On that rare occasion when your little one does try something new, you’ll probably feel like jumping for joy because you’re filled with happiness and you might want to ask them “was that nice?”
Asking your child to commit to liking something after they’ve just tried it is a huge ask.
Most children will need some time to process this experience, to think about it for a bit, to maybe try it again in a couple of days before they decide whether they like it or not.
Do nothing, don’t acknowledge they’ve tried it, don’t mention it and certainly don’t ask if they liked it!
“You Don’t Have To Eat It”
This is a phrase to keep in mind for many food refusal occasions and it’s power comes from the fact it removes pressure.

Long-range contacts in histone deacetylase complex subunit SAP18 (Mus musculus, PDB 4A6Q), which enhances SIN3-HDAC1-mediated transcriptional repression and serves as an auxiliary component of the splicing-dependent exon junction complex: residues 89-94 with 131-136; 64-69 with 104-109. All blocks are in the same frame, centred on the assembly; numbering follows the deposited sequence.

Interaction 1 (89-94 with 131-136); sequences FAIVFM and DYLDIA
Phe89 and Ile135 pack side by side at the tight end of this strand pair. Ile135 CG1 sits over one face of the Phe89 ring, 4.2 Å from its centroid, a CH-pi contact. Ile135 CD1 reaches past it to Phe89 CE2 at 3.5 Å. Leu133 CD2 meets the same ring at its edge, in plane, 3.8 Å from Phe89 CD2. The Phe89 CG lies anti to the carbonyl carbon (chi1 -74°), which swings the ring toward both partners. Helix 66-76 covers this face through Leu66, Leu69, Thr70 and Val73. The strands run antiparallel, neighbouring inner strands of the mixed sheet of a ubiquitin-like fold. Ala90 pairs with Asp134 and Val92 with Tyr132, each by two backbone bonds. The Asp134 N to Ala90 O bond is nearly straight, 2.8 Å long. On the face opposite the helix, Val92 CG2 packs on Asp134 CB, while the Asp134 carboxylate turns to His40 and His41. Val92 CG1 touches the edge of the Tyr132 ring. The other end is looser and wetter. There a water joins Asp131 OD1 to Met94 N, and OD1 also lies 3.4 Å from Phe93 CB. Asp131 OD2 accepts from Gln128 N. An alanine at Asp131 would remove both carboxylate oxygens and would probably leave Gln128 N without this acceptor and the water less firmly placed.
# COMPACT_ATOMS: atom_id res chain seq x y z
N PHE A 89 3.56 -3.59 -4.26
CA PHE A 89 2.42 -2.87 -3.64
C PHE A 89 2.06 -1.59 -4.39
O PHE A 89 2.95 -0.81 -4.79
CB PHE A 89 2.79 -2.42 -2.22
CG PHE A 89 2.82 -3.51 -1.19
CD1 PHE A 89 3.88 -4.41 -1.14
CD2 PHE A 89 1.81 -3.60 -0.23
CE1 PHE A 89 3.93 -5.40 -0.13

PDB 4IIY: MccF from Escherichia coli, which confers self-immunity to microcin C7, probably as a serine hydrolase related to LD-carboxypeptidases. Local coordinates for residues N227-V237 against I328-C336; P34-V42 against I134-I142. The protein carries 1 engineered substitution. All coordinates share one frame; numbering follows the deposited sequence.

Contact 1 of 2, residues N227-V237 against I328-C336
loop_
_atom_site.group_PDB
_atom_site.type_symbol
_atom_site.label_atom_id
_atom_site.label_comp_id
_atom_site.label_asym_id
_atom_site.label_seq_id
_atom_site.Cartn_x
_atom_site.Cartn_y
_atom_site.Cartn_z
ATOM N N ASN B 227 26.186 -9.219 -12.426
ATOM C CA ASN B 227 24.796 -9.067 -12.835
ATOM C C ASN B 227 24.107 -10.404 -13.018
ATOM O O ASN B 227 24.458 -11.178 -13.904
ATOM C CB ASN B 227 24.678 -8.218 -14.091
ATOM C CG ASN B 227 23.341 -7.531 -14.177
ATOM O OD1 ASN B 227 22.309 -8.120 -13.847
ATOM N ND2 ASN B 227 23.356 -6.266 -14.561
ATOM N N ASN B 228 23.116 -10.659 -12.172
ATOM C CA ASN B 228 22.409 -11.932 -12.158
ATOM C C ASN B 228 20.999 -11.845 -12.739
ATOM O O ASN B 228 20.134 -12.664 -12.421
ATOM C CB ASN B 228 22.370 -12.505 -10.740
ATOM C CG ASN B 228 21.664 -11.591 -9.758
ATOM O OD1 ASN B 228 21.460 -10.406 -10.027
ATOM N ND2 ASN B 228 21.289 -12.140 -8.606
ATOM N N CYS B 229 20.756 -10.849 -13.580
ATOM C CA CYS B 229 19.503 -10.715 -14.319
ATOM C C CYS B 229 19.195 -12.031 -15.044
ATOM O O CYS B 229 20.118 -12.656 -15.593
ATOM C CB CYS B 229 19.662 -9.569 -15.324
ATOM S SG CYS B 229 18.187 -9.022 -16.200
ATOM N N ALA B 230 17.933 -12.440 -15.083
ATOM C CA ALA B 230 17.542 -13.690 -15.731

“This broccoli is yucky” – that’s okay, you don’t have to eat it.
“This chicken looks funny” – that’s okay, you don’t have to eat it.
“This cracker is broken” – that’s okay, you don’t have to eat it.
Do you get the idea?
Watch what happens at a meal when you start using this phrase.
I’ve heard many parents tell me that their little one refused their vegetables at the beginning of the meal but by the end of the meal because that pressure was removed, it moved forward to their little one eating!
We also add “…but you do have to join us” so that our children stay at the table where they’ll pick up a ton of sensory experiences just by being there and it’s this sensory learning that helps move reluctant eaters forward.
It’s Ok To Say “No”